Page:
• Transactions cancelled or delayed due to lock down
  • Invoking Force Majeure
  • Unforeseeable event occurred and prevented any party from performing their obligations under the contract
  • Pandemic arguably be a force majeure event
  • Alternative doctrine of frustration

Amidst the outbreak of Covid-19, many countries are imposing a lockdown or similar measures to restrict the movements of its citizen to contain the widespread of the Covid-19.
This as a result, heavily impairs the operation of businesses and commercial transactions. Transactions are cancelled or delayed causing a huge economical loss to many. Many turn to recover their losses legally. What is your legal remedy in this situation?
In this situation, force majeure comes into mind of many. FORCE MAJEURE is a common clause in contracts to safeguard parties’ interest in the event that something unforeseeable occurred and prevented any party from performing their obligations under the contract.
Force Majeure event is loosely referred to as Acts of God such as natural disasters, pandemic as well as events such as wars, riots and change in government policies.
Earlier this year, the China Council for the Promotion of International Trade (CCPIT) has issued force majeure certificate of novel coronavirus which helps enterprises to minimise liability for contracts that can’t be fulfilled due to the epidemic and safeguard their legitimate rights and interests. The Deputy Director-General of CCPIT Commercial Certification Center said these force majeure certificates have been recognised by governments, customs, chambers of commerce and enterprises in more than 200 countries and regions around the world, and it is widely accepted overseas.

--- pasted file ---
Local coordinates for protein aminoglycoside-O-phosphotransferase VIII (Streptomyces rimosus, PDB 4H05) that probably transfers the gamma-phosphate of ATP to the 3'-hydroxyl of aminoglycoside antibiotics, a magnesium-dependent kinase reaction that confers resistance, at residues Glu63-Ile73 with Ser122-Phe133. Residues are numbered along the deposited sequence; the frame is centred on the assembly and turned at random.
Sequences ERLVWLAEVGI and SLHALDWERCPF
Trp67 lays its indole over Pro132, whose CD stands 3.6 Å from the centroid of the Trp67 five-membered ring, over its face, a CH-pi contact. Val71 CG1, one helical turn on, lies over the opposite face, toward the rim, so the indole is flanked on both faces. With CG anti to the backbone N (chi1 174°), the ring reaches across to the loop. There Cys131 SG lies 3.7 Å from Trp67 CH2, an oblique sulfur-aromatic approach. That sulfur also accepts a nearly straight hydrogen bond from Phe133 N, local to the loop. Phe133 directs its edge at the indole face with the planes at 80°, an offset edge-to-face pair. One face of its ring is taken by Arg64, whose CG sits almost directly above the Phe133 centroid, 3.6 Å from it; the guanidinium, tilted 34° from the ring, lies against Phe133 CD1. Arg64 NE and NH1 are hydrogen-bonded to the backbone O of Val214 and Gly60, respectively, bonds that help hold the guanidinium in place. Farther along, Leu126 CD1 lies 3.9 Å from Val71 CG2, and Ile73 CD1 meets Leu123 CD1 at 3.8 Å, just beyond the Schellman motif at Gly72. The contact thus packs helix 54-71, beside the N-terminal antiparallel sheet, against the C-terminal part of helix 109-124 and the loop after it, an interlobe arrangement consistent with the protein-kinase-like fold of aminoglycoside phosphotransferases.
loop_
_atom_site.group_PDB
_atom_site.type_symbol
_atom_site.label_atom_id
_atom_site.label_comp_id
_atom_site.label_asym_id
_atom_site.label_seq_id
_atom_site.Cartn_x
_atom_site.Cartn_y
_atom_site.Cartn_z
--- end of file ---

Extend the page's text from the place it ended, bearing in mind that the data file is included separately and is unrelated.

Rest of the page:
The World Health Organisation (WHO) has also declared that Covid-19 outbreak is a pandemic on March 11th. Therefore, a pandemic such as the Coronovirus will arguably be a force majeure event.
However, in order to rely on the clause of force majeure, it must be expressly stated and defined in the contract. A simple phrase “usual force majeure clauses shall apply” under English law is likely to be void due to its uncertainty.
If your contract contains the force majeure term, you cannot claim for damages but you can have the contract terminated. It is however not an automatic right. There are several elements that has to be proven before one wishes to rely on the force majeure term:
  1. The burden of proof lies with the party which wishes to invoke the force majeure term.
  2. He must prove the occurrence of one of the events referred to in the clause.
  3. He has been prevented, hindered or delayed to perform his obligation under the contract as a result of the event.
  4. He must further prove that his non-performance was due to circumstances beyond his control.
  5. The force majeure event was unforeseeable and was within their control.
  6. He must have taken reasonable steps to mitigate his losses or to avoid the losses.
As such, the application of the force majeure clause is largely based on how the clause is drafted in the contract, the facts or circumstances of each case and the consequences/impact of pandemic upon the ability of the affected party to fulfill its contractual obligations.
What happens if your contract does not have the express term of force majeure? You can rely on the DOCTRINE OF FRUSTRATION that originated from an old English case and a similar provision can be found under section 57 of the Contract Act 1950.
A party can raise the doctrine of frustration to terminate a contract when it becomes impossible for the said party to perform his obligations under the contract.
However, the threshold for doctrine of frustration is a lot higher and more difficult to prove. You must prove that:

  1. The event that lead to the frustration was not stipulated in the contract.
  2. The party relying on the doctrine of frustration is not the responsible for the event.
  3. The event which is said to discharge the promise must be such that renders it radically different from that which was undertaken by the contract.
  4. It is impossible or unjust to enforce the original contract.
Alternatively, in this situation, where it is a difficult time for everyone, it is best if both parties can sit on the round table, discuss things calmly and come up with an amicable solution.